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Where is the Raw Food in Stockholm?

28 Apr
The hypocrite even loves curried herring

The hypocrite even loves curried herring

I love Sweden, Swedish people, Swedish design, language and, at risk of sounding like a Swedophile, I even love Swedish food, which is, let’s face it, not for everybody. Elk meatballs, reindeer pizza, curried herring, pickled herring, chilli herring, cardamom buns, schnapps – it’s an acquired taste. To me, the flavours of Swedish food always seem just like their culture; creative, uncomplicated, nourishing and distinct. Their chefs are also known for being edgy, so I was surprised not to find a single dedicated raw food bar in Stockholm. However, an hour before departure, I did find Renee Voltaire.

I hadn’t been to Stockholm for ages so this weekend when my Aussie mate Sarah and I went to see my good friend Lotta Lindblad’s art exhibition, I was in heaven, especially as my visit coincided with the first official hot (15C) and sunny day of the year. It seemed as though the entire population was out walking in Djurgarden, one of the central islands of the 20,000 the archipelago of Stockholm is based on and home to the worlds’ only National Park based in a city. It was a beautiful, natural, warm way to hunt down raw food, even it meant navigating hot dog stands and a traffic jam of prams.

img00365-20090425-15341Having researched potential raw food havens in Stockholm prior to flying, I knew there were endless vegan and vegetarian outlets (I popped into Hermitage and Ekologiskt Bageri in Gamla Stan) but I was disappointed that there weren’t any raw food bars. I did note that almost every cafe (see Waynes coffee) served vegetarian options and even if serving a salmon option, the salad was generous and very green. Raw fruit smoothies were also on offer but overall I have to admit it felt like a let-down. However all was not lost on my international raw food mission. I came across my first real, grown up, slick and superb savoury raw food brand.

Renee Voltaire is a grown up slick and fantastic Swedish raw food brand
Renee Voltaire is a grown up slick and fantastic Swedish raw food brand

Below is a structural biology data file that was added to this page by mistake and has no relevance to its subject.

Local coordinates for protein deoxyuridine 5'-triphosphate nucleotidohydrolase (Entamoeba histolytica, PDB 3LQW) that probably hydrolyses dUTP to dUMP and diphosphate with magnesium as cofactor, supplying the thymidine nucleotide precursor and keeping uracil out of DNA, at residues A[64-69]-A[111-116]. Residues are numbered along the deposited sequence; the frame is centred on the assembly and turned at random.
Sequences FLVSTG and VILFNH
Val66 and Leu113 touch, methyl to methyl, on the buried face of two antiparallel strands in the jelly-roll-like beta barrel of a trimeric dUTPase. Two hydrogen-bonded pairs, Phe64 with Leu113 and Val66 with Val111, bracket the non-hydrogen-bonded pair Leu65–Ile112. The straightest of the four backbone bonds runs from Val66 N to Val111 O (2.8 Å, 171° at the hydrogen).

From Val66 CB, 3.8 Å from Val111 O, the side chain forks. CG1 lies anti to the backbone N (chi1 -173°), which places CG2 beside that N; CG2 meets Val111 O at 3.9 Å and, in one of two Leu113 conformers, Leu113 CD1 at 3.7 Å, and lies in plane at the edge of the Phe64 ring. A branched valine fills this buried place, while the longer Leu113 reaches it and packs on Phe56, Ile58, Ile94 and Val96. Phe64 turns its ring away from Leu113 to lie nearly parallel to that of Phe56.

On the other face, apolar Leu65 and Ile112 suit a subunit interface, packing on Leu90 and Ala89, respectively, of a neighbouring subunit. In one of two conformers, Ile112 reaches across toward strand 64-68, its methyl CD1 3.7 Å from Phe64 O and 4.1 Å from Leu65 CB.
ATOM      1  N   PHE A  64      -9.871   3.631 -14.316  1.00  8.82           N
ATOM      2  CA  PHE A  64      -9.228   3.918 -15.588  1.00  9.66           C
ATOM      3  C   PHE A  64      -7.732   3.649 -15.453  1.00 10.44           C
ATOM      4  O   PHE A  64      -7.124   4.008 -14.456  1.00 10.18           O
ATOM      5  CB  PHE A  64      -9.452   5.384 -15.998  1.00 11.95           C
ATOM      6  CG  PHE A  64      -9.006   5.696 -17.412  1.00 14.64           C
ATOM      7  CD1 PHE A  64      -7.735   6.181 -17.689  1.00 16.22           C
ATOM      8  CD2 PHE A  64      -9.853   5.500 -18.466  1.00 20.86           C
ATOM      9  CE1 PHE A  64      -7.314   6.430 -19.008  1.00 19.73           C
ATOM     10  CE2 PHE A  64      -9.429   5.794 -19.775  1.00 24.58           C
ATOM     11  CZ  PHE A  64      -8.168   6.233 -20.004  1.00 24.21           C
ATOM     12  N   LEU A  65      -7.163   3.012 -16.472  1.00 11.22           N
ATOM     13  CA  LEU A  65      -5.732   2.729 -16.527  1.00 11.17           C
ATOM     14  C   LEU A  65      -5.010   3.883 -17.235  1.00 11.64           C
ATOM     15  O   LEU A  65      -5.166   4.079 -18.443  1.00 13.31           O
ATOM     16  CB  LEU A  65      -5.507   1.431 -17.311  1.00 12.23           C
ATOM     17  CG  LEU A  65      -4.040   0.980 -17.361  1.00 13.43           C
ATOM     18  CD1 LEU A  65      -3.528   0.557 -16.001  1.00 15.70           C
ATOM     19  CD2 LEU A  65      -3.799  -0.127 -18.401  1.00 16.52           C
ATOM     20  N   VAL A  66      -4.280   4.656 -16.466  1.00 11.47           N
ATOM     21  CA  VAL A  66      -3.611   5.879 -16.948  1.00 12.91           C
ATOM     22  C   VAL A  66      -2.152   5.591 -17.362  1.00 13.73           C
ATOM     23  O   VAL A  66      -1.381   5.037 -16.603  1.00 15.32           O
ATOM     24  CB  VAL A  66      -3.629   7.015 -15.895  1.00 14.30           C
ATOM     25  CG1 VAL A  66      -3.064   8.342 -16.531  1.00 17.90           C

I shouldn’t have been surprised. Sweden is home to some of the world’s best loved brands; Ikea, Ericsson, Volvo, Absolut, Orefors, Saab, Abba…Even Pippi Longstocking is a global phenomenon. They know how to do it and do it very well. I bought the dehydrated flax seed biscuits at 699SKR or roughly £6 from a ‘normal’ supermarket chain in Gamla Stan (Old Town), Renee had an entire end of aisle to herself and I was amazed at that alone. As far as I can tell, here in London Sainsbury’s and Tescos, there are no specific raw food products besides the obvious nuts, dried fruits and fruit and veggies. The thing that makes Renee Voltaire’s products so particularly delectable is her packaging and brand. It totally rocks and turns a boring dried fruit product into a raw food experience that I am proud to be a part of.

Sverige klippa

Walk on the wild raw green side

4 Apr

A few years ago I considered vegetarianism extreme, veganism crazy and I hadn’t even heard of a raw food diet.  And now – as a fully convinced yet try-hard raw foodist – the bar has again been raised.  Today I was guided on a walk through Stave Hill Ecological Park in the centre of metropolis London by ‘wild raw’ foodist, Rob from Funky Raw.  

Rob from Funky Raw and some edible thistle

Funky Raw Rob and edible thistle

‘There’s no way I can go back. If I eat a cooked meal – the next day, I know it – cooked food is not for me,’ said Rob, who hasn’t been sick for the seven years he has been raw. Rob runs Funky Raw, an online raw food shop, publishes Raw magazine and is no less than a raw food guru who very generously allowed eight of us into his secret world of wild raw greens.


Walking from Canada Water tube towards the Eco Park, Rob explained that this is the first raw wild walk of the year. ‘Last winter there were wild greens everywhere but this winter these’s been almost none. But in the last three weeks, it’s all blossomed.’